Traveling 6,000 miles by any means is a monumental feat in 1951, whether by car, airplane or even boat. What made Cecil Moore’s journey in 1951 record setting and unbelievable was his mode of transport. Dogsled.
They tell the Lewiston Journal of the Good Old Times
(Written for Lewiston Journal)
Major John Anderson for fifty-three years town moderator - distinguished service in military and civic officers - Mrs. Frances Merrill, Gray's oldest resident, was a singer of note and belonged to a musical family - she recalls old-time singing schools. Roscoe Hall, at 83, a hustling business man.
Gray was fortunate in times past to have the heart of a professional artist who worked most of his life as an illustrator for the Boston Transcript. Mr. Gilbert spent many summer vacations in Gray and visiting his friends here. During his visits he made sketches of Gray scenes and some twenty or so of these have been preserved thanks to Dr. Maynard Colley, who donated the originals to the Gray Historical Society in 1987. Other etchings in the collection were owned by Willard B. Sweetser of…
A short while ago, Gray Historical Society received two separate and unrelated inquiries regarding a volume of early vital records for the Town of Gray. Both researchers had hoped to learn the source of marriage dates/locations for their ancestors married in Gray in the early 1800's.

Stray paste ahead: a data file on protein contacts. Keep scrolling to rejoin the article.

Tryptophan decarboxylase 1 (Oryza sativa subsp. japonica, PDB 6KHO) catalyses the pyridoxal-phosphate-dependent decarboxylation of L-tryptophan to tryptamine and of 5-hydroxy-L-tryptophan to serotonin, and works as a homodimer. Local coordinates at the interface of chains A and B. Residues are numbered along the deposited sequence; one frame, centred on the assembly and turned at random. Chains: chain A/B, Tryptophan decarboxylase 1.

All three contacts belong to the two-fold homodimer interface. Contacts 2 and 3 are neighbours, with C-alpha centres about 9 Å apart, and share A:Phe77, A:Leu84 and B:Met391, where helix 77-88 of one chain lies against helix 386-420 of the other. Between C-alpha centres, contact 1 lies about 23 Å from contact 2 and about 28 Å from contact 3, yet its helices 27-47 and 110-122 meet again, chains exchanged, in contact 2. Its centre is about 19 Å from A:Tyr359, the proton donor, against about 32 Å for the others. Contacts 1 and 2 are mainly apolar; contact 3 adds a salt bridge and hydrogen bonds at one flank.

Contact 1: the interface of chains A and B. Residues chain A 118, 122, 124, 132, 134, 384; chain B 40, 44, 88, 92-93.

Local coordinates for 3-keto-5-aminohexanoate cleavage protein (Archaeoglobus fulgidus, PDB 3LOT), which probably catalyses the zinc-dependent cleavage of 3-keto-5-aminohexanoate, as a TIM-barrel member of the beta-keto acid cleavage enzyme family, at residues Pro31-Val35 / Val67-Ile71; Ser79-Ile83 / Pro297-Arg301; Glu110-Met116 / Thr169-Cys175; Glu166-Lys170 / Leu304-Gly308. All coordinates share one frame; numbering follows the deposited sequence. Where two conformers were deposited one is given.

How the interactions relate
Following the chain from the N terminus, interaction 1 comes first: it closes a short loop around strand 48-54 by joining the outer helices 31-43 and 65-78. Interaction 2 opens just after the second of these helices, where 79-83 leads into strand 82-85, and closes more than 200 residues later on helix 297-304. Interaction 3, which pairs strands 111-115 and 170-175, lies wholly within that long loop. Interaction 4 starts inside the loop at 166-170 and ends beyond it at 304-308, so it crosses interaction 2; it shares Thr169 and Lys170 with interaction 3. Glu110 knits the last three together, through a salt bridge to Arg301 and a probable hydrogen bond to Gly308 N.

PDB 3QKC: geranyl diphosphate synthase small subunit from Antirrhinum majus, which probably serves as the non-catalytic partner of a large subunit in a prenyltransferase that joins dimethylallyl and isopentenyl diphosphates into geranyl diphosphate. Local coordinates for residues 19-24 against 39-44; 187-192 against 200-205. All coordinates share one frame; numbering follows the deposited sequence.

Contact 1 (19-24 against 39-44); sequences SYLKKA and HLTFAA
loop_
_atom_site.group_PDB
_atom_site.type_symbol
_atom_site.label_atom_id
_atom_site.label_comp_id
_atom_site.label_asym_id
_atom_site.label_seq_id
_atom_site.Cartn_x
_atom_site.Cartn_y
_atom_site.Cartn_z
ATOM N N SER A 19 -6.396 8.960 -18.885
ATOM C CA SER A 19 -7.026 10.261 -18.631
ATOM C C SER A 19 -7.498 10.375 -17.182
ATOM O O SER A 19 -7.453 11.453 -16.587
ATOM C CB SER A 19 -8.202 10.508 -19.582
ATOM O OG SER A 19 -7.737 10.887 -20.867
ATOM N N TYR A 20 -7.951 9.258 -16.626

One dwelling house and five other buildings were destroyed by fire which broke out in the rear of George Steven’s Hardware store in this town about 5:30 this morning, causing an estimated loss of about $100,000 in merchandise, furniture, and building property. The progress of the fire was checked by the timely aid received from Portland, Auburn, and Falmouth, when it was stopped at the A.W. Harris residence which was directly in the line of the wind swept fire. Just as the village was about…
Our Thursday mornings, History Helpers are often immersed in projects to improve access to GHS collections. This morning, while hunting for a folder of early cemetery plans, volunteers encountered a trove of gems in our “oversize collection”.
Archival items that don’t fit into our usual organization of collection boxes on shelves, etc. may be file into extra-large file folders, with reference to OC A, OC B, etc. One such folder contained these beautiful family certificates.
The buildings shown in this photograph housed several businesses throughout the years. As noted in George T. Hill’s book History, Records, and Recollections of Gray Maine, about 1830 Daniel Hall built a brick building that is still standing today! Mr. Hall ran a dry goods and groceries business. A few years later, the business was passed into the hands of a brother.
I’m sitting in my Docent-at-a-Distance booth across from the Visirors’ Center on the pathway people take to see the animals. I’m not busy. Nobody wants the information the sign outside my window offers. The clumps of people pass me by, hardly sparing a glance for me. Sometimes a child, curious about everything, notices me, and I wave and smile at her (or him, but mostly her). They can’t see my smile, because I’m wearing a mask with a lot of pictures of animals on it. The fabric has moose and…